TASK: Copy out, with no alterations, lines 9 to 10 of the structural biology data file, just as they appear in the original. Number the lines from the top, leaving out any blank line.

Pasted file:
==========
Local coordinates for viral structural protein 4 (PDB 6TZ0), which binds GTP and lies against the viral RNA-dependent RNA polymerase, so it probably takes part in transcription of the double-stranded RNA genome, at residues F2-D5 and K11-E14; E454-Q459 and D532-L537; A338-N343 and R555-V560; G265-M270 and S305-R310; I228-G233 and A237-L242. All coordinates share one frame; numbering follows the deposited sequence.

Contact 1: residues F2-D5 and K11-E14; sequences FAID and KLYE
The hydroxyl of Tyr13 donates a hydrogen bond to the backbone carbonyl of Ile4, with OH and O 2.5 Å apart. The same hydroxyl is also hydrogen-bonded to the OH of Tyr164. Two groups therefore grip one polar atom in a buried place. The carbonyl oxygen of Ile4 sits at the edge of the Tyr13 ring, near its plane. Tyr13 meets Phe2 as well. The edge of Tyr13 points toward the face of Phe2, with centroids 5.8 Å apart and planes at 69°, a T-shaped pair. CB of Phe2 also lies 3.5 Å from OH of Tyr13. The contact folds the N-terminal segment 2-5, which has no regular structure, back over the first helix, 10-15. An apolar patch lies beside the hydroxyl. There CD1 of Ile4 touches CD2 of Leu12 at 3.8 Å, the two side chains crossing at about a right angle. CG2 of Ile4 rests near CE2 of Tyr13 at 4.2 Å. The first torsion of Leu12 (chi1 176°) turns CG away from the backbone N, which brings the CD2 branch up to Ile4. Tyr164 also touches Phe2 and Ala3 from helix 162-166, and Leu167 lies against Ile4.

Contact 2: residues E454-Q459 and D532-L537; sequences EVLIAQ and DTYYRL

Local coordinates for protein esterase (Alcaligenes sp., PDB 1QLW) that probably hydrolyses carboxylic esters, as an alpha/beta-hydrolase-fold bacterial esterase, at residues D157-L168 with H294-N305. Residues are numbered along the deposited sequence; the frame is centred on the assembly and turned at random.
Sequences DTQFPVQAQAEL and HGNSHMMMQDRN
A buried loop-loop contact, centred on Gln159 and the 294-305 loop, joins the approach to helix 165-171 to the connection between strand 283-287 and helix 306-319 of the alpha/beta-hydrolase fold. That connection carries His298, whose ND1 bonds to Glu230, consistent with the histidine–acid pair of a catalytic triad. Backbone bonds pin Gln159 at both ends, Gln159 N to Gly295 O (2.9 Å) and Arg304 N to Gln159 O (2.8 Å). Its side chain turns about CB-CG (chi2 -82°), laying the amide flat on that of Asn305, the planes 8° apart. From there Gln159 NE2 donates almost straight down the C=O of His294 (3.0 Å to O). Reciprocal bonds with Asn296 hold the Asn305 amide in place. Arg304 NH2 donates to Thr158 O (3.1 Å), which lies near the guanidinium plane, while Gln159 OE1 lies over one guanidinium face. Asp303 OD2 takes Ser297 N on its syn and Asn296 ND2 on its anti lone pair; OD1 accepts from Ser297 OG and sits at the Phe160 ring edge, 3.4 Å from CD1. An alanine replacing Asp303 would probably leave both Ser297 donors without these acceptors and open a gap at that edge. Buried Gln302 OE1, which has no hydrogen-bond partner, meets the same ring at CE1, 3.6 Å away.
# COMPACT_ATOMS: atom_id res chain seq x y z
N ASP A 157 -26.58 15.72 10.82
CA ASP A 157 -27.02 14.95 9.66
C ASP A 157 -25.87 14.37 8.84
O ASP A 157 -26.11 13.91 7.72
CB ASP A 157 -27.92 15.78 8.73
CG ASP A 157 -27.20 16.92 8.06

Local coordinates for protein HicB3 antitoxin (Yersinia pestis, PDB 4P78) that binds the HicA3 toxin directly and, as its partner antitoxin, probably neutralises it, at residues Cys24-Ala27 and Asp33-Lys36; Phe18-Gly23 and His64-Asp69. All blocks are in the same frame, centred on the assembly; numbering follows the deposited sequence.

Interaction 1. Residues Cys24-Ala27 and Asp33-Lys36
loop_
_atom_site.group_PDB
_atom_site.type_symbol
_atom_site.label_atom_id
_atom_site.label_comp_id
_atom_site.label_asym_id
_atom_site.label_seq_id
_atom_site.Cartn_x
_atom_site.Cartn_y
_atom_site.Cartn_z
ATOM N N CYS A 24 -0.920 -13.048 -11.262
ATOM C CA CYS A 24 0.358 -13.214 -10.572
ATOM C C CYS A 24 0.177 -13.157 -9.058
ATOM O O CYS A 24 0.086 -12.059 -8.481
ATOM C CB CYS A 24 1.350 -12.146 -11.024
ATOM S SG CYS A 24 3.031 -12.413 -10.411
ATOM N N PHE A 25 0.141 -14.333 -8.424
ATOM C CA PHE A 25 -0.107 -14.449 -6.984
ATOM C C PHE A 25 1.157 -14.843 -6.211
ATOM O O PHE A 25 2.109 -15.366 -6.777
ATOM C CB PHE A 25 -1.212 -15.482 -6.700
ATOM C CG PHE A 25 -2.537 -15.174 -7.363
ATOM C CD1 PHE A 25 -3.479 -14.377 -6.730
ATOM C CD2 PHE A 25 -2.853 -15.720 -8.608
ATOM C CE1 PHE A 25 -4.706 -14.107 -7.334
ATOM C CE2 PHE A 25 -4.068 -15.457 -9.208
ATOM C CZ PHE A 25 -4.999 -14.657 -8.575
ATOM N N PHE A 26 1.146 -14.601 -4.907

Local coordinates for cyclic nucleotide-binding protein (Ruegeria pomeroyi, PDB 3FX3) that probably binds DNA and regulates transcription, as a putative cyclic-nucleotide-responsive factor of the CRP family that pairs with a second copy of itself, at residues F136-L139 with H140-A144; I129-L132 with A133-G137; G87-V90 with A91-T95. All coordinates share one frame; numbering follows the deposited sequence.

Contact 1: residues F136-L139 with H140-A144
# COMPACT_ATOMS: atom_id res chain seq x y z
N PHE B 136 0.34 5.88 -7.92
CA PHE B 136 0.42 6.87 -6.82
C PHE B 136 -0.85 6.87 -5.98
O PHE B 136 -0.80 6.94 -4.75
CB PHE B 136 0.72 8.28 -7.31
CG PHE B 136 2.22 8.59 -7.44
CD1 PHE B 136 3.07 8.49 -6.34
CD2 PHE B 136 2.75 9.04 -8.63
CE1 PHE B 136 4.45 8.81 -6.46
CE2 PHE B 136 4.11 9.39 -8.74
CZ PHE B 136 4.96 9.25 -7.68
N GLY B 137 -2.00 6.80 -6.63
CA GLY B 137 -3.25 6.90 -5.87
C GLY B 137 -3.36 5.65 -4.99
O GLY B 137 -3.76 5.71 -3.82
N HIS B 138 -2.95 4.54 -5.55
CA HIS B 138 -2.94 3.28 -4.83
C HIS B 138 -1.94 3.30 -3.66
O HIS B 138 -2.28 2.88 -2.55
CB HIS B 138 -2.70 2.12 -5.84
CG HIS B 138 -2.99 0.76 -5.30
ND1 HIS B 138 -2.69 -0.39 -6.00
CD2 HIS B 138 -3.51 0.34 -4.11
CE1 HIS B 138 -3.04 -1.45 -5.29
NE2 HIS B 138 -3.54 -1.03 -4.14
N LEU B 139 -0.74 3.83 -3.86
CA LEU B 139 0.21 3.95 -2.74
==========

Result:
N ASP A 157 -26.58 15.72 10.82
CA ASP A 157 -27.02 14.95 9.66